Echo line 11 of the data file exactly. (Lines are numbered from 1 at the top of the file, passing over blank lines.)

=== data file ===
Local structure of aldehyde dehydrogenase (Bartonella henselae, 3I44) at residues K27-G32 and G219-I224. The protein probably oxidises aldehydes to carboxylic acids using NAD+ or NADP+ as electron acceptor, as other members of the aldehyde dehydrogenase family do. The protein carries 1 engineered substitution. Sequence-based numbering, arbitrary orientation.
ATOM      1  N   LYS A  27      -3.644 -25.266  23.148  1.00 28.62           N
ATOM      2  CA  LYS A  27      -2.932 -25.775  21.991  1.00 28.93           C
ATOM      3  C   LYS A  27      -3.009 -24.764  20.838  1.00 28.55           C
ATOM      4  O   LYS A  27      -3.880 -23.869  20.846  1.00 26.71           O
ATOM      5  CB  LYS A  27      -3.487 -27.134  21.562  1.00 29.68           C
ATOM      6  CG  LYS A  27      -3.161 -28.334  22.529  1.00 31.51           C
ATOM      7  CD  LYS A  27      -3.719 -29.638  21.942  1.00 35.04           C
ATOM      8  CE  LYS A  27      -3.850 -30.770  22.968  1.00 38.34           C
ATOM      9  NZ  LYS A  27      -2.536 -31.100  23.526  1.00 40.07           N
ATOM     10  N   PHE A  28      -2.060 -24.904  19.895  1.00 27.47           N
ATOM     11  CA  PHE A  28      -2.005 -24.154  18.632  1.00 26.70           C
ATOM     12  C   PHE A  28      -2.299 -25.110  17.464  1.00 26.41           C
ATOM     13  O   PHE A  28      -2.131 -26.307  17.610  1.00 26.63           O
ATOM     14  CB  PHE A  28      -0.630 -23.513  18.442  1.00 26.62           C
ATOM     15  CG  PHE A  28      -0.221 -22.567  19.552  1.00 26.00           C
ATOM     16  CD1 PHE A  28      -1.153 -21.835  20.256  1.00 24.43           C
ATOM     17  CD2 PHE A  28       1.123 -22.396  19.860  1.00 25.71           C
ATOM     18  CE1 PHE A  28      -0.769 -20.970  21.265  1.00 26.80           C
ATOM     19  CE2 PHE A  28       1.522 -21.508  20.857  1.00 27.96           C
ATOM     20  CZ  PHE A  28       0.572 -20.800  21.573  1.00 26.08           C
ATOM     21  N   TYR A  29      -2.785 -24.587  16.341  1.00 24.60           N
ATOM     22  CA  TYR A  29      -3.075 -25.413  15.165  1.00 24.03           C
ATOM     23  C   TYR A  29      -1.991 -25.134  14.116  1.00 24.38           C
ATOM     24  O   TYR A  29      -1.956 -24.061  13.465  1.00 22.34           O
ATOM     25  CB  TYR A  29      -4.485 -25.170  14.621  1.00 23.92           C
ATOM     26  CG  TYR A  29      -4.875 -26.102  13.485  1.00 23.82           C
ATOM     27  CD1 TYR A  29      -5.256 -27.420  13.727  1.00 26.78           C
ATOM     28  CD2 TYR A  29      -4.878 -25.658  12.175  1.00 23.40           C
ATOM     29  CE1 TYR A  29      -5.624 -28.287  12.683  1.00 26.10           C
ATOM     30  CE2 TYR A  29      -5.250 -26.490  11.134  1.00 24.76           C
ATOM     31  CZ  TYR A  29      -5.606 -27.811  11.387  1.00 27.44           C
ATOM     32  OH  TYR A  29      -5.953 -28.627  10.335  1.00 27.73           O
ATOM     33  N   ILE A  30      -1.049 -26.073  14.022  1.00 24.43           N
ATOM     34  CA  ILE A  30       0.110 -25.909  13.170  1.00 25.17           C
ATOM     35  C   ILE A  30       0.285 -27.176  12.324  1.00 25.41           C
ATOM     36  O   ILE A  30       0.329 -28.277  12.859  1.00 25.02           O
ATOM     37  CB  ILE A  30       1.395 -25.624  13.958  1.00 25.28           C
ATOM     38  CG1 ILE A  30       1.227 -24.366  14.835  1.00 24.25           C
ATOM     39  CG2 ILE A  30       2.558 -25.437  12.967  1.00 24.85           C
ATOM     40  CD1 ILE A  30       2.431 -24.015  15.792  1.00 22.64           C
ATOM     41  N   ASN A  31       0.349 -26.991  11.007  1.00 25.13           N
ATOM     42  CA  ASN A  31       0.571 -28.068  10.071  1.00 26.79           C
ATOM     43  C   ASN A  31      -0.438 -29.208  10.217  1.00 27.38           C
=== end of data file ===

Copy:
ATOM     10  N   PHE A  28      -2.060 -24.904  19.895  1.00 27.47           N